Erdoğan and the AKP: Prospects for the Future

Grand National Assembly

The Turkish general election in June 2015 was a milestone in Turkish politics with the Justice and Development Party (AKP) losing its majority in an election for the first time effectively scuttling President Recep Tayyip Erdoğan’s ambitions to have an executive presidency. Despite the seemingly-spectacular loss by the AKP, the AKP’s position remains incredibly powerful.

If you look at the AKP’s political support in terms of votes rather than seats, the AKP did not suffer a major defeat. They gained 16% more votes than the main opposition and received six and a half percent more votes than in their ground-breaking 2002 election (which resulted in a 367-seat supermajority for the party). Despite this, the AKP is seen to have suffered a defeat for two main reasons. Firstly, the party had set itself hopelessly high standards due to its previous successful results and its ambitions to implement constitutional changes for the Presidency. Secondly, the electoral victory of the pro-Kurdish People’s Democratic Party (HDP) was seen as a failure for the AKP as support for the HDP came at the expense of the AKP. Regardless of this failure to achieve a majority however, the AKP will remain in power as the leading party in government, as an anti-AKP coalition is impossible.

Since negotiations began on the 15th of July, the HDP and the Nationalist Movement Party (MHP) both dropped out of talks with the AKP, leaving only three scenarios: a grand coalition with the secular Republican People’s Party (CHP), a minority AKP government (18 seats short of a majority) or new snap elections in November. Although initially seen as unlikely, an AKP-CHP coalition is certainly possible, and this option is heavily favoured by the Turkish business community, as new snap elections will increase uncertainty for the rest of 2015. If the CHP were to ever enter into government however, it would severely curtail the powers of the President and his authoritarian policies. The CHP is a long-standing Kemalist and secular party that has become a European-style social democratic party in recent years under its leader, Kemal Kılıçdaroğlu. The CHP has emphasised that if it were ever to enter a coalition, they would push to safeguard personal rights and freedoms and would stress the limits of presidential authority under the constitution, leading to the elimination of the covert budget allocated to Erdoğan. Even more troublesome for the AKP is the fact that the CHP would push for media freedom (the CHP would like control of the public broadcaster, TRT, which has been pro-AKP), the fight against corruption and the return to a peaceful foreign policy.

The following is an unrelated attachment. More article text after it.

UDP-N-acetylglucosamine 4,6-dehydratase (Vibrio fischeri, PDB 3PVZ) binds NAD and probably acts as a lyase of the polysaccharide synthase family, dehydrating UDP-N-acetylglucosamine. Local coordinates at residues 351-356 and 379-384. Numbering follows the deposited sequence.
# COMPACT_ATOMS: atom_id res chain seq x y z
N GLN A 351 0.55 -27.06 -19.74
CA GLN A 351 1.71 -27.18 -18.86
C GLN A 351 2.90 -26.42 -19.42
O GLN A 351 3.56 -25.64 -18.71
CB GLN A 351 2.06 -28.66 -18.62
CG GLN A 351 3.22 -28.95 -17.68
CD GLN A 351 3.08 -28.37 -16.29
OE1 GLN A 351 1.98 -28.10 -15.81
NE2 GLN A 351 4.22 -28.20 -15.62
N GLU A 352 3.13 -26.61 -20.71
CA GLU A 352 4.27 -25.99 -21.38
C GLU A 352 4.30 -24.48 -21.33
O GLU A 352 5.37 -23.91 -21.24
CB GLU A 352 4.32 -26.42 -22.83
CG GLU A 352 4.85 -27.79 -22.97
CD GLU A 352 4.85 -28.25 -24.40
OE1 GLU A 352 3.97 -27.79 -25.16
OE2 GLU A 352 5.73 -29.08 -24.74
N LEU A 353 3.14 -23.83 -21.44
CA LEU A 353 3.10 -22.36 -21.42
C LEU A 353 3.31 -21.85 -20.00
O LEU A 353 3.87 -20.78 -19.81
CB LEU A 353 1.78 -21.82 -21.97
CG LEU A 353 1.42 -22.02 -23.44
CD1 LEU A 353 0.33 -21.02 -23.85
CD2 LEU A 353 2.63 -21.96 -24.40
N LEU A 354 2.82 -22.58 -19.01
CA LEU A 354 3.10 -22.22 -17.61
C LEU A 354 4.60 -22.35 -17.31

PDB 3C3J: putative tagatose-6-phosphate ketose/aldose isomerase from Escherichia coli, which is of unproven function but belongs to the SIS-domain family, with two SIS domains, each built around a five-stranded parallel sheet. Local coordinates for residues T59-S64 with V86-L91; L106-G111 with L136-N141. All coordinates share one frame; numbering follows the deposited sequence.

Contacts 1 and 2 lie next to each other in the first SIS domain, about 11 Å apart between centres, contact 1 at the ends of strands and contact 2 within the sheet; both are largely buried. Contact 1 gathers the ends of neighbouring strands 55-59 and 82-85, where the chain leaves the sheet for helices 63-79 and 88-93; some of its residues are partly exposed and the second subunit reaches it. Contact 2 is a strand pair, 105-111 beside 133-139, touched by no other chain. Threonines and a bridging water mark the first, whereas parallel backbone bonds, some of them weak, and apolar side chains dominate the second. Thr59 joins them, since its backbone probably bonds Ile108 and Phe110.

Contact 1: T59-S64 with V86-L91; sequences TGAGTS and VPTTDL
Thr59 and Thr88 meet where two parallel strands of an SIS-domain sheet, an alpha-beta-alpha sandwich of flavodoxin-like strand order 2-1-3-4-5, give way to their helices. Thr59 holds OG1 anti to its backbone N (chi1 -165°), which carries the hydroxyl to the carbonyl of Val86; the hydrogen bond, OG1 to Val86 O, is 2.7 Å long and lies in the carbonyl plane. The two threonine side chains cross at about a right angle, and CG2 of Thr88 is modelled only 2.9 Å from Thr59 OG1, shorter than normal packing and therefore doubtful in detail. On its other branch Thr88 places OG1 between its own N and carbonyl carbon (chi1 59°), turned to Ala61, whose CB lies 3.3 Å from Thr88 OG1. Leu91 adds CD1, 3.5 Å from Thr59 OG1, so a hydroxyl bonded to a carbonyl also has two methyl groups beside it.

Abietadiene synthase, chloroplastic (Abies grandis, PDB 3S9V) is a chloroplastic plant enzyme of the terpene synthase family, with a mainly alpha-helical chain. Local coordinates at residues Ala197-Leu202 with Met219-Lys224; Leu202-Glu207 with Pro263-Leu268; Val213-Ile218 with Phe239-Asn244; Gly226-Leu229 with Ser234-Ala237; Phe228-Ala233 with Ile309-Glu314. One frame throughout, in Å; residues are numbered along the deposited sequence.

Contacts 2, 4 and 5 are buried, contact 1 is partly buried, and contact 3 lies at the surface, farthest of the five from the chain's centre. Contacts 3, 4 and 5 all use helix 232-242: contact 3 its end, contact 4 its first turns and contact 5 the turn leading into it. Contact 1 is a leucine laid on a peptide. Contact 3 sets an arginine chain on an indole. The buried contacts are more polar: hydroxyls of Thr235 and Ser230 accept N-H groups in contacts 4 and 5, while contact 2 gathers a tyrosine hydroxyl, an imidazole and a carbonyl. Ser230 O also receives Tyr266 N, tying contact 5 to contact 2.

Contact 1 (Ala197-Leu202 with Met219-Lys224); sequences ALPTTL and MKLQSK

Apart from the Prime Minister, Ahmet Davutoğlu, President Erdoğan has played a leading role in this post-election landscape. Although he is expected to be officially neutral in party politics due to his status as President, he has been anything but non-partisan during and after the elections.  Erdoğan feels threatened by the prospect of a coalition with another party, especially the CHP, as they have indicated a willingness to work with the Prime Minister, but they worry about Erdoğan’s intervention in governmental affairs and would like to rein him in. Erdoğan has warned all parties to keep his status out of the coalition negotiations and said he would object to any deal that would dismantle his dream projects such as Istanbul’s third airport and the third bridge in Istanbul. Erdoğan’s fears are amplified by the fact that his office does not have any significant constitutional power, indeed, he has less power constitutionally now than when he was Prime Minister. His power comes solely from his influence within the governing party, so his influence in the Turkish government can collapse even whilst he is President if a coalition were to ever be formed.